Lecture 14 - Mycobacteria

Lecture 14 - Mycobacteria - Lecture 14 - Mycobacteria...

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Lecture 14 - Mycobacteria MI-32a. Describe the staining characteristics used to visualize mycobacteria in the laboratory Runyon Classificaiton of Mycobacteria Pigment production, rate of growth on solid agar Runyon group I: slow growing photochromogens ; pigment after exposure to light Runyon group II: slow growing scotochromogens ; pigment produced in the dark Runyon group III: slow growing nonchromogens ; no pigment Runyon group IV: rapid growers Phylogeny Classification of Mycobacteria - sequencing phylogenetic trees (based on 16s rRNA sequences) - DRAW! Mycobacterium tuberculosis Intracellular pathogen (macrophages cell line); human reservoir Aerobic , non-spore-forming, non-motile 4µm bacillus Grows slowly (3-8 wks) on agar media (L-J agar, 7H10 agar or liquid media); buff-colored, rough, friable colonies Pink/Fuasia staining ( acid-fast ) with Ziehl-Neelson ; orange-yellow fluorescence with auramine- rhodamine Identified biochemically (acid-fast, niacin production, nitrate reduction, inactivation of catalase at 68 o C), mycolic acid HPLC, or by nucleic acid probe MI-32b. Identify the immune responses that protect against infections with mycobacteria MI-32c. Describe the growth properties, virulence factors and pathogenesis of Mycobacterium tuberculosis TB Pathogenesis Droplet inhalation and deposition (airborne through sputum) Pulmonary macrophage ingestion (after deposit in new airway); spread to regional lymph nodes followed by lymphohematogenous dissemination (replicating the bacteria before the immune response to escape to other organs) Cell-mediated immune response 6-12 weeks (if never exposed) T-helper lymphocytes And trigger migration Granuloma formation (tissue response) Recruitment of macrophages (surround organism and contain it) Bacterial lysis, infection arrest, calcification, involution à normal process for someone who does not develop disease Pneumonitis, caseation necrosis, tissue destruction, fibrosis à progression of pathologic response Primary progression or resolution/quiescence Progression to spread to cause more disease (primary progressive pneuomonia) The majority will go to the calcification and remain lament MI-32d. Describe the epidemiology, transmission and clinical manifestations of infection with M. tuberculosis in both its pulmonary and extrapulmonary forms Risk of developing active TB This infection is host dependent After index exposure - ~30% become ‘infected’ Depending on the time and duration of exposures (high likelihood with high risk if exposed longer) Non-immunocompromised host: 5% risk of developing active TB within 2 years; ~5%-10% life time risk thereafter Reactivation TB rate TST (+) = 12.9 per 1,000 person- years HIV-infected and other immunosuppressed hosts: ~30% risk of developing active TB within 1 year after index exposure Reactivation TB rate if TST (+) = 35-162 per 1,000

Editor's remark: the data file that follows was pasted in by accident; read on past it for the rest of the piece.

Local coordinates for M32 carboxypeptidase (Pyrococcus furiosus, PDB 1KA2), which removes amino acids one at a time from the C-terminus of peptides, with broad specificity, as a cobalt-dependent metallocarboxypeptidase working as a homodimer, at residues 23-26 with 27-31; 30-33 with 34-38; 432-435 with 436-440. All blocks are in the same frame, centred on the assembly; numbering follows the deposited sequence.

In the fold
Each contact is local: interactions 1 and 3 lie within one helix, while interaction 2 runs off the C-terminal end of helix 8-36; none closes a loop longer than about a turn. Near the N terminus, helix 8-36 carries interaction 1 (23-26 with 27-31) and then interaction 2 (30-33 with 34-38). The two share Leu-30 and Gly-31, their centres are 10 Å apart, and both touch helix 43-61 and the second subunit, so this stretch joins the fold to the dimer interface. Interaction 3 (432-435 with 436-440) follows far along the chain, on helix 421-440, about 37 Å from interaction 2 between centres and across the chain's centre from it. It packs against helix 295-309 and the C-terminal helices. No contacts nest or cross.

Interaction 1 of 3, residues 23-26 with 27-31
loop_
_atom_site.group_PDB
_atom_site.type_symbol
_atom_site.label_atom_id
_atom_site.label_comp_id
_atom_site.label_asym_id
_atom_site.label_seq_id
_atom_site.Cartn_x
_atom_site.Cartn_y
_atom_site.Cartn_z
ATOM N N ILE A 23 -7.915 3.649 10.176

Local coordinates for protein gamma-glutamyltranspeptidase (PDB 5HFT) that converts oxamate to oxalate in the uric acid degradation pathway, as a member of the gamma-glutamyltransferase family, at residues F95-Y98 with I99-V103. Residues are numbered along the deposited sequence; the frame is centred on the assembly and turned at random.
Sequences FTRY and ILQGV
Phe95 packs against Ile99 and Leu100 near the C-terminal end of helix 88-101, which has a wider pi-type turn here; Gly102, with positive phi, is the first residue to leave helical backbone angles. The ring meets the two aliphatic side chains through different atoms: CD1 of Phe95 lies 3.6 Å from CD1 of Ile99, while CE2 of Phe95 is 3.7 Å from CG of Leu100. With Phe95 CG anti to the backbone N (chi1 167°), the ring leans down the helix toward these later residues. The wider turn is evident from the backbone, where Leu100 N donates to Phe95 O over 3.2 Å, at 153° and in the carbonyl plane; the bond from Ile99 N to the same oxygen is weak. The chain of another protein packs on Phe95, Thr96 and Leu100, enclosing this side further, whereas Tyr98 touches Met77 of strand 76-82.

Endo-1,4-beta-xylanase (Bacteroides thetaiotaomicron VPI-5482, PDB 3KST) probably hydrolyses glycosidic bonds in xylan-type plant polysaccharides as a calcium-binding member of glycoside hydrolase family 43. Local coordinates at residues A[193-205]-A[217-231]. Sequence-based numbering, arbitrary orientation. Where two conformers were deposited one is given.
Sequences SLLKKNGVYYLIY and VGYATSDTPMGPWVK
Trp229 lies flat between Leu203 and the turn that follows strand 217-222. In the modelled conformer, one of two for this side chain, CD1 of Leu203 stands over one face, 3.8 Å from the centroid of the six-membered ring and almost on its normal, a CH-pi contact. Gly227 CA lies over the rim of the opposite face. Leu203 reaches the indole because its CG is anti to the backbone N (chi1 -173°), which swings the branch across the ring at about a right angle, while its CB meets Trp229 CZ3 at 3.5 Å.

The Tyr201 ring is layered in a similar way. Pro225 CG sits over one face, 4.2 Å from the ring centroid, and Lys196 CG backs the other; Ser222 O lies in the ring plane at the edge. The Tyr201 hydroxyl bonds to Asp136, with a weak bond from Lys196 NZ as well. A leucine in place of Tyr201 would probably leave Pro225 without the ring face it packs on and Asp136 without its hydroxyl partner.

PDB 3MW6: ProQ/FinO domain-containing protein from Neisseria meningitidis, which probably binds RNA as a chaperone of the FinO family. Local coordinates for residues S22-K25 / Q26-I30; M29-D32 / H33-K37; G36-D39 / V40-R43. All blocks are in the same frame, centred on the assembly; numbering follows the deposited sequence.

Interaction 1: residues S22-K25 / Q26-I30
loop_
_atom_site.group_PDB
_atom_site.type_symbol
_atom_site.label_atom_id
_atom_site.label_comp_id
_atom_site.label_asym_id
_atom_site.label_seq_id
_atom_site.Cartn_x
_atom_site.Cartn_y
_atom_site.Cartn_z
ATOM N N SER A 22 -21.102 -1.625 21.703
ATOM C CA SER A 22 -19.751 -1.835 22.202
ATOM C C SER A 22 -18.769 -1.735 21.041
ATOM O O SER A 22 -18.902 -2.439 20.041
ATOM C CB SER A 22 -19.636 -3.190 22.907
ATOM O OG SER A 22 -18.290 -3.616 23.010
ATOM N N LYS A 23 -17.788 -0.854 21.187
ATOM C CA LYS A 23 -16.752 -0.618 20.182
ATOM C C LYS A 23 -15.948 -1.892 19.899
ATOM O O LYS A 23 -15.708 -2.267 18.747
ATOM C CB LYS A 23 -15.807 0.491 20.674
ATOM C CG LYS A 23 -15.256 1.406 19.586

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This note was uploaded on 09/14/2011 for the course PHARM mb taught by Professor Staff during the Spring '11 term at UCSD.

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Lecture 14 - Mycobacteria - Lecture 14 - Mycobacteria...

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